CASA Santa Barbara County wants to recruit more volunteers so it can help more children in the foster care system

File photo courtesy of CASA Santa Barbara County
BENEFITING LIVES: CASA Santa Barbara County is offering more volunteer training opportunities in hopes of recruiting more individuals to work with children going through the court process.

The Court Appointed Special Advocates (CASA) of Santa Barbara County served an estimated 509 children going through the court system in 2023, Executive Director Kim Colby Davis said.

CASA becomes involved in a child’s life after the court and county social workers have decided that they need to intervene for the child’s safety and well-being. The nonprofit’s volunteers work with social workers, biological parents, teachers, and foster parents to gather information and create a report for a judge so they can make the best legal choice for the child’s outcome

While CASA has seen around 500 children annually over the last couple of years, the team helped the same number of children in 2023 despite the fact that volunteer recruitment has been “really down considerably,” Colby Davis said. 

“I think that as we came through the COVID era, we have felt a shift [in] how people prioritize their time. More people want to help with a one-time, quick project,” she said. “That’s our biggest challenge; being a CASA volunteer is a commitment of 12 to 18 months to see through their first case to completion where the child gets through the process of being in foster care and closes their case into some type of permanent home—whether it’s with their parents or an adoption.” 

As of Dec. 27, CASA had about 159 volunteers, when they would normally have about 225. In the 2023 calendar year, CASA had 232 active volunteers and normally it would see 275 or 290, Colby Davis said. As of the same date, 46 children were on the waiting list.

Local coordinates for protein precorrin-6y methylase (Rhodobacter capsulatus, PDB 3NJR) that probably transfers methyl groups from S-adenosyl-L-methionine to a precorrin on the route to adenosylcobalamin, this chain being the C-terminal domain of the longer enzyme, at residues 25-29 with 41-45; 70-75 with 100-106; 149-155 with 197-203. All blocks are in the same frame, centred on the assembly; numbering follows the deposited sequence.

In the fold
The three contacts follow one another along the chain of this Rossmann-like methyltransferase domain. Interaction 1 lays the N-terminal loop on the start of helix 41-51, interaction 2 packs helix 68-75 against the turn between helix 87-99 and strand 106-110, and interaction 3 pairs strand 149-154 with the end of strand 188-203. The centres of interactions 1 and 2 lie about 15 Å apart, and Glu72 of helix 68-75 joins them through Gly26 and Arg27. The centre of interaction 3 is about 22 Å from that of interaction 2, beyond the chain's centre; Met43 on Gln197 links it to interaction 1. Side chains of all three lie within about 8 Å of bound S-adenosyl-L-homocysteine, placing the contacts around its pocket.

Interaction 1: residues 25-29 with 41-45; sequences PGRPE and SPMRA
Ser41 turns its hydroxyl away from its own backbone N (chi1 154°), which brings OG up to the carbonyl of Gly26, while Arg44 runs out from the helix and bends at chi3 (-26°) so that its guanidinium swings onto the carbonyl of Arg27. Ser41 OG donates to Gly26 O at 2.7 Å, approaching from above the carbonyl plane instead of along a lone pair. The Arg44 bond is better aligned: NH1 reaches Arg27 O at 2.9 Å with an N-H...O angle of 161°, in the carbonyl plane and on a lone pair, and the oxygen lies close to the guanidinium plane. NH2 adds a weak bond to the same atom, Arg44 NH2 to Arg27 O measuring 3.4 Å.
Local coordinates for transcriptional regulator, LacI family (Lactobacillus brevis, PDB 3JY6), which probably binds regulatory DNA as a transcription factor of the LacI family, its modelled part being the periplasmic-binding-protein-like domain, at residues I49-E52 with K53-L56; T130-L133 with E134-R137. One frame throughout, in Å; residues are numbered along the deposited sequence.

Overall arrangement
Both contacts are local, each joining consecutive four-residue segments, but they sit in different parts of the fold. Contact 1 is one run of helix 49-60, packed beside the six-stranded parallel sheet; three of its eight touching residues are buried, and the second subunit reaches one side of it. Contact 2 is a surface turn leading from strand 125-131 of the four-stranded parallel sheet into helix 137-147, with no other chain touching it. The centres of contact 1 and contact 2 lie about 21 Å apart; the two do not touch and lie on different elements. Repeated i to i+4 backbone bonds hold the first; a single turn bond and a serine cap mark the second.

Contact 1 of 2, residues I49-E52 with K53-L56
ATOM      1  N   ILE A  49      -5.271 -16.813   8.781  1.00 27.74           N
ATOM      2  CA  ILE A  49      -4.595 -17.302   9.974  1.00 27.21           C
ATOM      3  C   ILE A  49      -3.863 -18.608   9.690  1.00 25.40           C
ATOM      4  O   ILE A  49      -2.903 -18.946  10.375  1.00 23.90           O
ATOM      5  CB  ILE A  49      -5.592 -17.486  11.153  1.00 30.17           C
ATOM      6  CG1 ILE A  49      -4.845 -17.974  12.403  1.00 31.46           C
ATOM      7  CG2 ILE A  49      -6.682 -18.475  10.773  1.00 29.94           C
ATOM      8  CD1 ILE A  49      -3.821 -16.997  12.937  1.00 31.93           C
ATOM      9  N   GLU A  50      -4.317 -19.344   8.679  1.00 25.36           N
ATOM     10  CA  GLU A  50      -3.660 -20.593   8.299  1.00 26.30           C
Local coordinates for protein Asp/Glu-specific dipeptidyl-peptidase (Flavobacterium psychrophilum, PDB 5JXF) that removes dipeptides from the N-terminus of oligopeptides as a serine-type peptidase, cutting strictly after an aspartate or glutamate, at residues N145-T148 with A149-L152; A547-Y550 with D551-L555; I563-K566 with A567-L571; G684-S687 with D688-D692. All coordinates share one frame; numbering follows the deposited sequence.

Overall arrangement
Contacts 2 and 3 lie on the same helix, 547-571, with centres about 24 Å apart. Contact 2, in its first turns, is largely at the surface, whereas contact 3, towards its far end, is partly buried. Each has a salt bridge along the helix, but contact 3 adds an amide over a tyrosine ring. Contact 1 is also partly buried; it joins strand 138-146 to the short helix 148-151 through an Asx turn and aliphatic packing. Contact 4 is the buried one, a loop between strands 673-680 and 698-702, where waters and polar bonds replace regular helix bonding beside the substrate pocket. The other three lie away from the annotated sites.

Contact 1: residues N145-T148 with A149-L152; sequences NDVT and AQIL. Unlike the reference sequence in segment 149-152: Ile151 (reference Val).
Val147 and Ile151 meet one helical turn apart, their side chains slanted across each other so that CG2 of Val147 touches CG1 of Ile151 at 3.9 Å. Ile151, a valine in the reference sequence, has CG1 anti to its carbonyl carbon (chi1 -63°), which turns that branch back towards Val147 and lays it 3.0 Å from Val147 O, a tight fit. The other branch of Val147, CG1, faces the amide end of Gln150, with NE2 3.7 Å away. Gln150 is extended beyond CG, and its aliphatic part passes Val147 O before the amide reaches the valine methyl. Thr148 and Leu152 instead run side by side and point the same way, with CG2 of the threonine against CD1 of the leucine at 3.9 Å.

“At one time we had over 200 children on the wait-list, so we have been working really hard to serve all the children and we feel like we’re getting there, but it’s an urgent need,” she said.

In order to close the gap between children and services, CASA is launching monthly in-person training sessions, starting in January, in hopes that more people will apply to become a CASA volunteer, Colby Davis said. After filling out an initial application and going through a screening interview, people can begin their 10-hour online training at their own leisure. Once that’s completed, they go to in-person sessions for four nights (10 hours total).

“There’s also a component when they get far into it where we have them do courtroom observation, which is unique because … it’s only open to people involved with the case,” she said. “We are considered part of the case, but they let CASA volunteers observe so they understand what the children go through and how the work can be transformative for the child.” 

CASA volunteers are not only advocates for children in the courtroom, but a consistent adult supporting the child, Colby Davis said. 

“They’re connected to one individual who’s going to make sure they’re OK. That’s where our volunteers are special and unique,” she said. 

Oftentimes, Colby Davis said, those who are interested say that they’ll become a volunteer when they retire or that they wished they had the time or skills to become a volunteer—however, most of CASA’s volunteers work full time and come from a variety of backgrounds.

“All walks of life fit into the role of a CASA volunteer. I’d love to see more people bring that talent they don’t even know they have; they have lived experience. They don’t need to fear, we’re here to support our volunteers and we are excited to do so,” she said. ”There’s room for everyone in the role of a CASA volunteer, and they are all appreciated.” 

Visit to fill out the volunteer interest form and learn more about what’s needed to work with CASA.


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Reach Staff Writer Taylor O’Connor at [email protected].

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